Inferred Minimum Extent of Habitat Use (when actual extent is unknown): .1 km
Date: 10Sep2004
Author: Hammerson, G.
Population/Occurrence Viability
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U.S. Invasive Species Impact Rank (I-Rank) Not yet assessed
Help
Authors/Contributors
Help
NatureServe Conservation Status Factors Edition Date: 04May2011
NatureServe Conservation Status Factors Author: Hammerson, G.
Element Ecology & Life History Edition Date: 07Feb2002
Element Ecology & Life History Author(s): Hammerson, G.

Zoological data developed by NatureServe and its network of natural heritage programs (see Local Programs) and other contributors and cooperators (see Sources).

References
Help
  • Behler, J. L., and F. W. King. 1979. The Audubon Society field guide to North American reptiles and amphibians. Alfred A. Knopf, New York. 719 pp.

  • Blackburn, L., P. Nanjappa, and M. J. Lannoo. 2001. An Atlas of the Distribution of U.S. Amphibians. Copyright, Ball State University, Muncie, Indiana, USA.

  • Brodie, E.D., Jr. and Storm, R.M. 1971. Plethodon elongatus. Catalogue of American Amphibians and Reptiles. 102:1-2.

  • Clayton, D. R. et al. 1998. Survey protocol for the Siskiyou Mountains Salamander (Plethodon stormi). USFS, Pacific Northwest Research Station. 18 pp.

  • Diller, L. V., and R. L. Wallace. 1994. Distribution and habitat of PLETHODON ELONGATUS on managed, young growth forests in north coastal California. J. Herpetol. 28:310-318.

  • Frost, D. R. 1985. Amphibian species of the world. A taxonomic and geographical reference. Allen Press, Inc., and The Association of Systematics Collections, Lawrence, Kansas. v + 732 pp.

  • Jennings, M. R., and M. P. Hayes. 1994. Amphibian and reptile species of special concern in California. Final Report submitted to the California Department of Fish and Game, Inland Fisheries Division. Contract No. 8023. 255 pp.

  • Mahoney, M. J. 2001. Molecular systematics of Plethodon and Aneides (Caudata: Plethodontini): phylogenetic analysis of an old and rapid radiation. Molecular Phylogenetics and Evolution 18:174-188.

  • Mahoney, M. J. 2004. Molecular systematics and phylogeography of the Plethodon elongatus species group: combining phylogenetic and population genetic methods to investigate species history. Molecular Ecology 13:149-166.

  • Mead, L. S., D. R. Clayton, R. S. Nauman, D. H. Olson, and M. E. Pfrender. 2005. Newly discovered populations of salamanders from Siskiyou County California represent a species distinct from Plethodon stormi. Herpetologica 61:158-177.

  • Nussbaum, R.A., E.D. Brodie, Jr., and R.M. Storm. 1983. Amphibians and Reptiles of the Pacific Northwest. University Press of Idaho, Moscow, Idaho. 332 pp.

  • Ollivier, L.M. and Welsh, H.H. 1999. Survey protocols for Plethodon elongatus. Survey protocols for amphibians under the survey and manage provision of the Northwest Forest Plan. Version 3.0. Olson, D.H.,editor. 163-200. USDI BLM No. OR-2000-04.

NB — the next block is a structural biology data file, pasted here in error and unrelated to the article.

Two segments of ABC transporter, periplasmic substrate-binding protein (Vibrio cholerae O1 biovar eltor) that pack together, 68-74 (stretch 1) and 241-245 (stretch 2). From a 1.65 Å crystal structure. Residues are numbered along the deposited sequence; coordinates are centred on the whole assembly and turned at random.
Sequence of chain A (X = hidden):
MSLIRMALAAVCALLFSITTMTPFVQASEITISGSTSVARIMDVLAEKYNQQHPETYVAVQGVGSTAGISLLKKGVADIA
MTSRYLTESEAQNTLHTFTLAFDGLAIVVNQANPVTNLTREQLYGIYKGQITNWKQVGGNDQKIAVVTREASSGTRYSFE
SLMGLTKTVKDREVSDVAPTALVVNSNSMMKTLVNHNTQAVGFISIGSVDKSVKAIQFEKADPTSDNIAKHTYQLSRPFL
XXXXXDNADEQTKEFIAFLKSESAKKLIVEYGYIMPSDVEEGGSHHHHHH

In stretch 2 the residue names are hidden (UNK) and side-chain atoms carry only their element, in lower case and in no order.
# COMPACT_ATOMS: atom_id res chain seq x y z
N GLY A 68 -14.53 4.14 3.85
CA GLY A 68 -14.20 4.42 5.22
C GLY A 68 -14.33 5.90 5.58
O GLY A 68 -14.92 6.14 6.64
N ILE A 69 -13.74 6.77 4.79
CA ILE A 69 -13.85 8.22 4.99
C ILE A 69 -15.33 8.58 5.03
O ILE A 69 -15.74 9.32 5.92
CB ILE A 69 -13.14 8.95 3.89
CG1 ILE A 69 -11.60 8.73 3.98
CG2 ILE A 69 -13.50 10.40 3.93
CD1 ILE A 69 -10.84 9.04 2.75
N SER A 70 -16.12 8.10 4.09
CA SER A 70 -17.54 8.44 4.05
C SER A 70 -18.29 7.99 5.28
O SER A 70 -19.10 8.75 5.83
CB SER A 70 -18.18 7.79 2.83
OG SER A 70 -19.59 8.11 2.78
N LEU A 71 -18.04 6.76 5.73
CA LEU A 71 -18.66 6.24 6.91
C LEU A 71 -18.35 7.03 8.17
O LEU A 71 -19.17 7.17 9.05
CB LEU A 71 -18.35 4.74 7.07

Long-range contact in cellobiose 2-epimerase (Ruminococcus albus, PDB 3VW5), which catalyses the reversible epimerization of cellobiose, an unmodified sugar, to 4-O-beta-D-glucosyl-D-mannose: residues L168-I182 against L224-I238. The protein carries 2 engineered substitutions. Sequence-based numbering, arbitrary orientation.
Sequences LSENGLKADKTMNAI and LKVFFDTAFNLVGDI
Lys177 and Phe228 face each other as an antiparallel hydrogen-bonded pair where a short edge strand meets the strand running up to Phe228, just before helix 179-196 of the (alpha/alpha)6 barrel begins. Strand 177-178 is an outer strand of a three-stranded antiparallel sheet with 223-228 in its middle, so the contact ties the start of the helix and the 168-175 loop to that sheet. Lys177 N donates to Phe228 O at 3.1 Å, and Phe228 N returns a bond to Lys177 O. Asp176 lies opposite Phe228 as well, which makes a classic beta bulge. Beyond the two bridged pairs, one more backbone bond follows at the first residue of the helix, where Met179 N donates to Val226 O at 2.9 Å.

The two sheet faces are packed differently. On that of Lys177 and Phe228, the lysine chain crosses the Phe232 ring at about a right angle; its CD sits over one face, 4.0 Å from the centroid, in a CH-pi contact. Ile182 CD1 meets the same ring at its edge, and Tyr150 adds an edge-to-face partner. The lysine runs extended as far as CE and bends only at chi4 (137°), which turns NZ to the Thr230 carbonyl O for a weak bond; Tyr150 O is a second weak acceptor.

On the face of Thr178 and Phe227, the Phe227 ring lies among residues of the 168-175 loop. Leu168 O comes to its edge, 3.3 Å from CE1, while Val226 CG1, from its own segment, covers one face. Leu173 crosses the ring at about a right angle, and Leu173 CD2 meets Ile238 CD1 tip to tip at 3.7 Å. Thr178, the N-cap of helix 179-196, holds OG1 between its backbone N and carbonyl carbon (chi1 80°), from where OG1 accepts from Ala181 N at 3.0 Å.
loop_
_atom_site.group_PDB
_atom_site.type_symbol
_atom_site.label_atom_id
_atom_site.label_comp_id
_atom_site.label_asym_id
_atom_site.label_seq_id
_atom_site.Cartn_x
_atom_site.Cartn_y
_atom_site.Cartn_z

• Petranka, J. W. 1998. Salamanders of the United States and Canada. Smithsonian Institution Press, Washington, D.C.

  • Stebbins, R. C. 1972. California Amphibians and Reptiles. University of California Press, Berkeley, California.

  • Stebbins, R. C. 1985a. A field guide to western reptiles and amphibians. Second edition. Houghton Mifflin Company, Boston, Massachusetts. xiv + 336 pp.

  • Thomas, J. W., Ward, J., Raphael, M.G., Anthony, R.G., Forsman, E.D., Gunderson, A.G., Holthausen, R.S., Marcot, B.G., Reeves, G.H., Sedell, J.R. and Solis, D.M. 1993. Viability assessments and management considerations for species associated with late-successional and old-growth forests of the Pacific Northwest. The report of the Scientific Analysis Team. USDA Forest Service, Spotted Owl EIS Team, Portland Oregon. 530 pp.

  • Thomas, J. W., Ward, J., Raphael, M.G., Anthony, R.G., Forsman, E.D., Gunderson, A.G., Holthausen, R.S., Marcot, B.G., Reeves, G.H., Sedell, J.R. and Solis, D.M. 1993. Viability assessments and management considerations for species associated with late-successional and old-growth forests of the Pacific Northwest. The report of the Scientific Analysis Team. USDA Forest Service, Spotted Owl EIS Team. 530 pp. Portland, Oregon.

  • U.S. Forest Service (USFS), et al. 1993. Draft supplemental environmental impact statement on management of habitat for late-successional and old-growth forest related species within the range of the northern spotted owl. Published separately is Appendix A: Forest Ecosystem Management Assessment Team. 1993. Forest ecosystem management: an ecological, economic, and social assessment (FEMAT Report).

  • Welsh, H. H. and A. L. Lind. 1988. Old growth forests and the distribution of the terrestrial herptofauna. Pp. 439- in Szaro et al. 1988, Management of Amphibians, reptiles, and Small Mammals in North America, Proceedings of the Symposium in Flagstaff AZ. USFS GTR# RM-166.

  • Welsh, H. H., Jr. 1990. Relictual amphibians and old-growth forests. Conservation Biology 4:309-19.

  • Welsh, H. H., Jr., and A. J. Lind. 1995. Habitat correlates of the Del Norte salamander, Plethodon elongatus, in northwestern California. Journal of Herpetology 29:198-210.

  • Welsh, H. H., and A. J. Lind. 1992. Population ecology of two relictual salamanders from the Klamath Mountains of Northwestern California. Pp. 419-437 in McCullough D. R. and Barrett, R. H. 1992, Wildlife 2001: Populations. Elsevier Applied Science, London.